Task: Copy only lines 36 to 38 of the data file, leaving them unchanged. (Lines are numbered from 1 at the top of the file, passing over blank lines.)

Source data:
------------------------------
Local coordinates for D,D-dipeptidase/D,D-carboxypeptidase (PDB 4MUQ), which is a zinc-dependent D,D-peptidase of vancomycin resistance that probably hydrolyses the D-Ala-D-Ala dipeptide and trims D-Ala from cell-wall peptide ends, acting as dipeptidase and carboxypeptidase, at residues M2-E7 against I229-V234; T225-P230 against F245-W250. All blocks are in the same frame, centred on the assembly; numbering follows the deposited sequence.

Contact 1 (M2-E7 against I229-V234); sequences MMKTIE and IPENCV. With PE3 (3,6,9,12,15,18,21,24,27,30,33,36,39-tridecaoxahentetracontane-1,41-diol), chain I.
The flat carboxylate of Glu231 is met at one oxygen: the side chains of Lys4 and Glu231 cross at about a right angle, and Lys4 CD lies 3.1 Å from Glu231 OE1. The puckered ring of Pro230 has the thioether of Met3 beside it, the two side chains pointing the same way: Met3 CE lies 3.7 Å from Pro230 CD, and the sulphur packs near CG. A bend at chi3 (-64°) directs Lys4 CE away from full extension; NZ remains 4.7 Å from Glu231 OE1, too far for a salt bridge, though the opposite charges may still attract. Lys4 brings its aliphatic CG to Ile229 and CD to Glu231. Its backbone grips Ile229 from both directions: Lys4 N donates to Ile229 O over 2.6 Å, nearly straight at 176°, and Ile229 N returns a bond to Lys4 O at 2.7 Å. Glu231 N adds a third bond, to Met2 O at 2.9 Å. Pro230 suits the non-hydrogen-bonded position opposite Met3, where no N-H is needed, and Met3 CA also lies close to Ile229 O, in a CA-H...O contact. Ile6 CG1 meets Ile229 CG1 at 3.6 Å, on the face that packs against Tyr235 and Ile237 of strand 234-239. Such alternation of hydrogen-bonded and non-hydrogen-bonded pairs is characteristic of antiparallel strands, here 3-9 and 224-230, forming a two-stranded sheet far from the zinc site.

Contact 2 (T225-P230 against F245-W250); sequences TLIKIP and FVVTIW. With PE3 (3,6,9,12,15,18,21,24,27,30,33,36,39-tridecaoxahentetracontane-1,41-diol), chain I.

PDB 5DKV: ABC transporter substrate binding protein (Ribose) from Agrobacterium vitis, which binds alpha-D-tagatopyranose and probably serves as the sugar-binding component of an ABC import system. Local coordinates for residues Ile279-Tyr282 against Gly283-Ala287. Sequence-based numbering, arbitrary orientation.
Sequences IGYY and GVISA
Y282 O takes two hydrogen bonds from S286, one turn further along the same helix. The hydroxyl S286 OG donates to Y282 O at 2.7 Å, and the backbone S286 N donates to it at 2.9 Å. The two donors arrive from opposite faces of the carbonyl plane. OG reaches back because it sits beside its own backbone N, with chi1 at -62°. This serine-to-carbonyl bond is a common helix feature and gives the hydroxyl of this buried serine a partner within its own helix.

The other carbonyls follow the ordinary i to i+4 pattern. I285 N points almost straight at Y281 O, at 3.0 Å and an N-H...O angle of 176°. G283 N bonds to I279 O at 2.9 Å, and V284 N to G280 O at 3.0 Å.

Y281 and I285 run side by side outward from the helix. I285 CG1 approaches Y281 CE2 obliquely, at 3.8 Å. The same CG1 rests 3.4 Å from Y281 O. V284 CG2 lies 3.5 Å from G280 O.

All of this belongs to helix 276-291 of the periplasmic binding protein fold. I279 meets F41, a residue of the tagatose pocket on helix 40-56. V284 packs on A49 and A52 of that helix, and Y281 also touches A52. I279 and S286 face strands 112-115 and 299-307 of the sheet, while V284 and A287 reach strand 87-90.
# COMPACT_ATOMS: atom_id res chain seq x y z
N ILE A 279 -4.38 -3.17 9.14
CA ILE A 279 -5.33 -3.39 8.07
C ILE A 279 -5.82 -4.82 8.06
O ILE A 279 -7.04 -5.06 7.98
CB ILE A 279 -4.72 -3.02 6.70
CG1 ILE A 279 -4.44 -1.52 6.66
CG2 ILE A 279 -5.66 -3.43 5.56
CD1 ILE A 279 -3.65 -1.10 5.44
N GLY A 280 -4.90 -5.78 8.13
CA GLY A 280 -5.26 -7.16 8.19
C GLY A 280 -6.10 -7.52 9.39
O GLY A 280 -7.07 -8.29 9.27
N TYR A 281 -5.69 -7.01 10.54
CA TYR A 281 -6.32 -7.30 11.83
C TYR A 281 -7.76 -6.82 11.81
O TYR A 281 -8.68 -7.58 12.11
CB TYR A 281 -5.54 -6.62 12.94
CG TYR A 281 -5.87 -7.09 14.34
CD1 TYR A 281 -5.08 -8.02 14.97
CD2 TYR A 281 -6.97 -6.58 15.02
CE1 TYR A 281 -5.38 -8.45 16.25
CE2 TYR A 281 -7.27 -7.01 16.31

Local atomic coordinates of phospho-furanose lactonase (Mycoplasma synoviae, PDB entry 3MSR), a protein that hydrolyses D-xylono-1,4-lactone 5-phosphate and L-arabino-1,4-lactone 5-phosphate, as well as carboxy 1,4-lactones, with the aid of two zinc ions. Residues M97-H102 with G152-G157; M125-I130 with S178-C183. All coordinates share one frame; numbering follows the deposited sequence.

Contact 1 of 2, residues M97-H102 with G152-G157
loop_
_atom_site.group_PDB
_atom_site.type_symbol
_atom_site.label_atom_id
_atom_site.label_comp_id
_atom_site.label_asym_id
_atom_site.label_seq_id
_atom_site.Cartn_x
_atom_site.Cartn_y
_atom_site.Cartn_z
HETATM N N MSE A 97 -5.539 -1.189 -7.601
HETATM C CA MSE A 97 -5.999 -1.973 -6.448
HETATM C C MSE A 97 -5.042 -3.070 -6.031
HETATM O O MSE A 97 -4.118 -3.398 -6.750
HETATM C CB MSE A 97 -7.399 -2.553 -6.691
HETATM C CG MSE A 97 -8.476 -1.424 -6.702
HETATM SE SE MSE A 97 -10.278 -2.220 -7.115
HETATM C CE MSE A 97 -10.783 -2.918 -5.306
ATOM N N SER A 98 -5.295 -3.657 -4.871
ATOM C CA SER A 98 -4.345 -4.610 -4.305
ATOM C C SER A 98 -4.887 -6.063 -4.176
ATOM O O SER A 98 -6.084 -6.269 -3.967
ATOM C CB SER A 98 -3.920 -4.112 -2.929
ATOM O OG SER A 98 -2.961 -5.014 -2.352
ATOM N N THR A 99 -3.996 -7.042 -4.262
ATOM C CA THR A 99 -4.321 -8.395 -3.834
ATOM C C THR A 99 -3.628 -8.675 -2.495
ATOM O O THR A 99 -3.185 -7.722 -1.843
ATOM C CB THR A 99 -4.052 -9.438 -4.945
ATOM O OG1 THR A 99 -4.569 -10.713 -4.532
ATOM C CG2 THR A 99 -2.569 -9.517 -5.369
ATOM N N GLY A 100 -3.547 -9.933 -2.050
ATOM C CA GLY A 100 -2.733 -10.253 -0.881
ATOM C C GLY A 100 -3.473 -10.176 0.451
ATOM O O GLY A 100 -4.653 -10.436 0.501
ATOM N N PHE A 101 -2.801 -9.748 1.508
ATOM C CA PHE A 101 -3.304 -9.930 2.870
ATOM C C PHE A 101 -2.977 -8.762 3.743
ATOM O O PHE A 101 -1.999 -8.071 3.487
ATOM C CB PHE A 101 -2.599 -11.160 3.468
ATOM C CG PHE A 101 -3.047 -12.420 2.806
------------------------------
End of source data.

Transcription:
loop_
_atom_site.group_PDB
_atom_site.type_symbol